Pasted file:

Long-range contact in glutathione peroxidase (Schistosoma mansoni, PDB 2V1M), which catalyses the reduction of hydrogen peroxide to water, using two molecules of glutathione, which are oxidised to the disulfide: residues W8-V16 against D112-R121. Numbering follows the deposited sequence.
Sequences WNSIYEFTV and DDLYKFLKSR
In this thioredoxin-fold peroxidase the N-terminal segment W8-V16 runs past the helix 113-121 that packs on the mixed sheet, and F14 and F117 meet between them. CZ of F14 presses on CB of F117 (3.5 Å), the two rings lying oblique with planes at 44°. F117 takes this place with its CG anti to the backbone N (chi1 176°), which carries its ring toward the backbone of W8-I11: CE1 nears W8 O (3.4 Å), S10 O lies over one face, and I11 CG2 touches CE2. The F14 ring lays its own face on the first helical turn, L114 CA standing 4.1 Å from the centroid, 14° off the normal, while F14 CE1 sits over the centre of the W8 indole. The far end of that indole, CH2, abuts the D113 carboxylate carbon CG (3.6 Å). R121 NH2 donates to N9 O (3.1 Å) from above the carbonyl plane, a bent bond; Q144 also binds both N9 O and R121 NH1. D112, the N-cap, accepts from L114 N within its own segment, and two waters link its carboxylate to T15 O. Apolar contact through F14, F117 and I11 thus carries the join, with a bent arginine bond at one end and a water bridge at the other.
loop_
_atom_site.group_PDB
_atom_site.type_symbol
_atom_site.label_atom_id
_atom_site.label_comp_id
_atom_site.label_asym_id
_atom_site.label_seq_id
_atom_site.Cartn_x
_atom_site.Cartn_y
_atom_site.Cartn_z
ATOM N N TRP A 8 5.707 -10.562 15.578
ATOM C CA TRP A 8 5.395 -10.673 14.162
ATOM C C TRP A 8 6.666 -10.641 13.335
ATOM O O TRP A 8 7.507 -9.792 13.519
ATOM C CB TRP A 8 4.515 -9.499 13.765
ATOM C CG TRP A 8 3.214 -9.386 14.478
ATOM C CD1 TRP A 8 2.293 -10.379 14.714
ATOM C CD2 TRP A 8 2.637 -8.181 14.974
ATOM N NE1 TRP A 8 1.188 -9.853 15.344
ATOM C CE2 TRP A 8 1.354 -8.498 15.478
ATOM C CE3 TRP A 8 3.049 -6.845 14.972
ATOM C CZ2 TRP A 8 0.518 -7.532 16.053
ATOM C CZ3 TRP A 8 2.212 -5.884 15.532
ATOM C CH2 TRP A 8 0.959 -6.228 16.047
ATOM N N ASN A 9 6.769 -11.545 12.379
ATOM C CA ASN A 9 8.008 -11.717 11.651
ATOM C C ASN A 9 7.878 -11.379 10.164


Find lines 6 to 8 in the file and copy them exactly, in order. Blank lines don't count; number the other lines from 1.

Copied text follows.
_atom_site.type_symbol
_atom_site.label_atom_id
_atom_site.label_comp_id